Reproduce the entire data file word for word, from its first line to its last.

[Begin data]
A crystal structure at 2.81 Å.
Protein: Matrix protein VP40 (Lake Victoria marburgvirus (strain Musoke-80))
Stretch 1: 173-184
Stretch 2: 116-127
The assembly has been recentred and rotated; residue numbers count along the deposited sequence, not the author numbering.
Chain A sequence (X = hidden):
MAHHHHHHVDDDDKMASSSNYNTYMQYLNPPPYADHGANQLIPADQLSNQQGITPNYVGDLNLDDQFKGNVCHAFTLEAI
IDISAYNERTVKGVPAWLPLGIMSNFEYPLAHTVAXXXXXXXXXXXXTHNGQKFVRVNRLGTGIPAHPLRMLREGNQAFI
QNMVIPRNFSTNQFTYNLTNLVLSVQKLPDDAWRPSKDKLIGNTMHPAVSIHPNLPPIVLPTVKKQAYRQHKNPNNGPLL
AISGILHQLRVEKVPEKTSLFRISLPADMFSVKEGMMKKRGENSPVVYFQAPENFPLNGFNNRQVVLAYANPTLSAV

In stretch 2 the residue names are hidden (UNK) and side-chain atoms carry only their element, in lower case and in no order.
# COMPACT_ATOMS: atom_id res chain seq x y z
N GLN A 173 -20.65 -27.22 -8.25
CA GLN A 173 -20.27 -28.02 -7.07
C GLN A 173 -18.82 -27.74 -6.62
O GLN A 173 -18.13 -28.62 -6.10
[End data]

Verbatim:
A crystal structure at 2.81 Å.
Protein: Matrix protein VP40 (Lake Victoria marburgvirus (strain Musoke-80))
Stretch 1: 173-184
Stretch 2: 116-127
The assembly has been recentred and rotated; residue numbers count along the deposited sequence, not the author numbering.
Chain A sequence (X = hidden):
MAHHHHHHVDDDDKMASSSNYNTYMQYLNPPPYADHGANQLIPADQLSNQQGITPNYVGDLNLDDQFKGNVCHAFTLEAI
IDISAYNERTVKGVPAWLPLGIMSNFEYPLAHTVAXXXXXXXXXXXXTHNGQKFVRVNRLGTGIPAHPLRMLREGNQAFI
QNMVIPRNFSTNQFTYNLTNLVLSVQKLPDDAWRPSKDKLIGNTMHPAVSIHPNLPPIVLPTVKKQAYRQHKNPNNGPLL
AISGILHQLRVEKVPEKTSLFRISLPADMFSVKEGMMKKRGENSPVVYFQAPENFPLNGFNNRQVVLAYANPTLSAV

In stretch 2 the residue names are hidden (UNK) and side-chain atoms carry only their element, in lower case and in no order.
# COMPACT_ATOMS: atom_id res chain seq x y z
N GLN A 173 -20.65 -27.22 -8.25
CA GLN A 173 -20.27 -28.02 -7.07
C GLN A 173 -18.82 -27.74 -6.62
O GLN A 173 -18.13 -28.62 -6.10